The experiment was conducted in the Department of Physiology, Bangladesh Agricultural University (BAU), Mymensingh. A total 20 male Swiss albino mice (Mus musculus), 6-8 weeks old with an average body weight of 25-27 gm were used. n-Butyric Acid was purchased from Research-Lab Fine Chem Industries, Mumbai 400 002 (India). The mice were randomly divided into 4 groups, each consisted of 5 mice. Control group (A) received only basal mouse pellet feed with fresh drinking water. Whereas Group B, Group C and Group D were administered with 3 mM, 5 mM, and 7 mM/kg body weight (bw) butyric acid respectively, orally mixing with drinking water throughout the experimental period of 60 days. In reference to previous works with butyric acid and related topic, the doses of butyric acid were fixed.
Initial body weight of each mouse was measured by using a digital weight balance. Body weight was taken at day 0 of experiment and then 15 days’ intervals until end of experiments. Body weight gain and growth performance was determined by the following formula: weight (g)= mean final weight (g)-mean initial weight (g)
Collection of blood and serum
At the end of the experiment (on 60th day), blood samples were collected by cardiac puncture after overnight fasting. At first, the mice were placed one by one in an airtight container containing diethyl ether pre-soaked cotton. Diethyl ether was purchased from Labscan Asia Co., Ltd., Bangkok10330, Thailand. Then they were being looked over for insensibility and taken out from the airtight vessel and blood was collected directly from heart by a sterile syringe. Firstly, about 1 to 1.5 ml of blood was collected directly from the heart, then 0.5-0.75 ml blood was transferred to an anticoagulant tri-sodium citrate containing tube and the remaining half of blood was transferred to another tube without anticoagulant for serum preparation. Tri-sodium citrate was purchased from Research-Lab Fine Chem Industries, Mumbai 400 002 (India). As per conventional method serum was collected by centrifuging the blood sample at 1500 rpm for 30 min and stored at – 20 °C temperature until tested.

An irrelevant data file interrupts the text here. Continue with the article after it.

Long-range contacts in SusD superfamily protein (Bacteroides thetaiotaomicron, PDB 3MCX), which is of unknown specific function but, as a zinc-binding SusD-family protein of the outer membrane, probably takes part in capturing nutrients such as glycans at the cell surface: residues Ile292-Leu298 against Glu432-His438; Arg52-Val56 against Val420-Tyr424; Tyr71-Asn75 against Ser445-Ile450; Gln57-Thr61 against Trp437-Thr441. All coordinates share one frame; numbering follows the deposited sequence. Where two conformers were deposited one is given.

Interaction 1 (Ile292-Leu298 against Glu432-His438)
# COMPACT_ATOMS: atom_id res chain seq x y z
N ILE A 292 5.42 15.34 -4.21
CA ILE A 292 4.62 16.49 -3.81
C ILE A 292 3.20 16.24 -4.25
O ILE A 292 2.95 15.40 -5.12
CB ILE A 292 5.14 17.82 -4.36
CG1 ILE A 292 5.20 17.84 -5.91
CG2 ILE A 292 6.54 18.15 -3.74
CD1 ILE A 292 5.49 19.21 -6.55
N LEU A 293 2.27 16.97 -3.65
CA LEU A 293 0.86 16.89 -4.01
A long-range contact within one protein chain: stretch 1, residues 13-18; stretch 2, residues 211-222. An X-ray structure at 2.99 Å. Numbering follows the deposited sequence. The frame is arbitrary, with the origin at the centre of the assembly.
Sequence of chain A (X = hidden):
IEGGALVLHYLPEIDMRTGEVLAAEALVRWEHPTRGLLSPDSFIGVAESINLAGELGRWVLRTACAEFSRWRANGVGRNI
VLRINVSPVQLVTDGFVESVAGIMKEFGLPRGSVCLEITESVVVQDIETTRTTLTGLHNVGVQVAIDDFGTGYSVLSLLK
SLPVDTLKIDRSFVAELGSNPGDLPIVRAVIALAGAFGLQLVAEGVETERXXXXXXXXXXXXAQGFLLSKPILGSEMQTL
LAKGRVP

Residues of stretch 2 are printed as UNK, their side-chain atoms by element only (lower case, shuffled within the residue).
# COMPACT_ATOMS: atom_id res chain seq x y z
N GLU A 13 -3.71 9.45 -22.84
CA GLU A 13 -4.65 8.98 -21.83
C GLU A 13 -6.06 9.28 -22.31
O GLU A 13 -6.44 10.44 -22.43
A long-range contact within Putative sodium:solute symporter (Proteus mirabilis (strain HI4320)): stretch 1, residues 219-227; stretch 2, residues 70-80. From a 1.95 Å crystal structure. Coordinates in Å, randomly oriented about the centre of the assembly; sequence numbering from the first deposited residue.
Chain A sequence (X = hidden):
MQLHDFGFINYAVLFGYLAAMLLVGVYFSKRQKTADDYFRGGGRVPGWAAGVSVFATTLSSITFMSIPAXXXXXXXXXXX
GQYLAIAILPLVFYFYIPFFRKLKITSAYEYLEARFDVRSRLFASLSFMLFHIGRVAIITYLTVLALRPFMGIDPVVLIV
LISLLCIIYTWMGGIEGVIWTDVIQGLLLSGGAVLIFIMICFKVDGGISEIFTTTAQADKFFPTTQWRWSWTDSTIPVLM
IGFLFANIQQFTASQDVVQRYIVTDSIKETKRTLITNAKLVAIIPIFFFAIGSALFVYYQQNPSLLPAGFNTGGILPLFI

Estimation of lipid profile like serum total cholesterol (TC), triglycerides (TG), high density lipoprotein (HDL) and low density lipoprotein (LDL) were performed colorimetrically using Humalyzer 2000 (Human Diagnostic, 65205 Wiesbaden, Germany) following instructions provided by Trinder . The blood glucose level was measured by using Glucose (GOD-PAP) reagent kit (Human Diagnostic, 65205 Wiesbaden, Germany).
The liver from each group of mice were collected after complete removal of blood by perfusion with phosphate buffered saline and kept in 10% neutral buffered formalin for 24 h. The well-fixed tissues were processed, sectioned and stained with hematoxylin and eosin (H & E) stain as per standard procedure in the Department of Anatomy and Histology, Bangladesh Agricultural University, Mymensingh-2202. The stained slides were observed under microscope (Labomed, Inc., Los Angeles, USA) and photographs of the characteristic findings were taken.